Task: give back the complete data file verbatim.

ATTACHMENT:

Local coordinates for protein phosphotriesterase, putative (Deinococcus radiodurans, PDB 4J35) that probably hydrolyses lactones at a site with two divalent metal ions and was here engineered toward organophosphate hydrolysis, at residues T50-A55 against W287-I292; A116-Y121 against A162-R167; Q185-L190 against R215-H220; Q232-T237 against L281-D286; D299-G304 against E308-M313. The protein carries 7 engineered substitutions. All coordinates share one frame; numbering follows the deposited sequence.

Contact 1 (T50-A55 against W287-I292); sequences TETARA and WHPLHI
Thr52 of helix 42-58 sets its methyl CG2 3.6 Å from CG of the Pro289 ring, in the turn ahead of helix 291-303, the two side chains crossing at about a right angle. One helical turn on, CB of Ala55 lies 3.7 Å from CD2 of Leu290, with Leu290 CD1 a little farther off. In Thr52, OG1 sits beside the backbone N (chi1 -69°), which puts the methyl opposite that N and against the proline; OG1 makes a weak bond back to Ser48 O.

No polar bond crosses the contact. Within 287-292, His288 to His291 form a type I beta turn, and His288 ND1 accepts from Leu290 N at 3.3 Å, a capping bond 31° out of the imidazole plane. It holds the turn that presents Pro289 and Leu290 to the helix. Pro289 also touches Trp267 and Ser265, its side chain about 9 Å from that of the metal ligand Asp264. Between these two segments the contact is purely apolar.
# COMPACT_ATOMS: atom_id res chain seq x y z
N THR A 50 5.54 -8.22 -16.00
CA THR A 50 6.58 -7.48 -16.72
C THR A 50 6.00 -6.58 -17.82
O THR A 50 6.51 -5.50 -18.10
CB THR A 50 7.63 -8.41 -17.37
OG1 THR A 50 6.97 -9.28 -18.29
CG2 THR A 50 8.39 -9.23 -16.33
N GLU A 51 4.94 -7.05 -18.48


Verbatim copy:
Local coordinates for protein phosphotriesterase, putative (Deinococcus radiodurans, PDB 4J35) that probably hydrolyses lactones at a site with two divalent metal ions and was here engineered toward organophosphate hydrolysis, at residues T50-A55 against W287-I292; A116-Y121 against A162-R167; Q185-L190 against R215-H220; Q232-T237 against L281-D286; D299-G304 against E308-M313. The protein carries 7 engineered substitutions. All coordinates share one frame; numbering follows the deposited sequence.

Contact 1 (T50-A55 against W287-I292); sequences TETARA and WHPLHI
Thr52 of helix 42-58 sets its methyl CG2 3.6 Å from CG of the Pro289 ring, in the turn ahead of helix 291-303, the two side chains crossing at about a right angle. One helical turn on, CB of Ala55 lies 3.7 Å from CD2 of Leu290, with Leu290 CD1 a little farther off. In Thr52, OG1 sits beside the backbone N (chi1 -69°), which puts the methyl opposite that N and against the proline; OG1 makes a weak bond back to Ser48 O.

No polar bond crosses the contact. Within 287-292, His288 to His291 form a type I beta turn, and His288 ND1 accepts from Leu290 N at 3.3 Å, a capping bond 31° out of the imidazole plane. It holds the turn that presents Pro289 and Leu290 to the helix. Pro289 also touches Trp267 and Ser265, its side chain about 9 Å from that of the metal ligand Asp264. Between these two segments the contact is purely apolar.
# COMPACT_ATOMS: atom_id res chain seq x y z
N THR A 50 5.54 -8.22 -16.00
CA THR A 50 6.58 -7.48 -16.72
C THR A 50 6.00 -6.58 -17.82
O THR A 50 6.51 -5.50 -18.10
CB THR A 50 7.63 -8.41 -17.37
OG1 THR A 50 6.97 -9.28 -18.29
CG2 THR A 50 8.39 -9.23 -16.33
N GLU A 51 4.94 -7.05 -18.48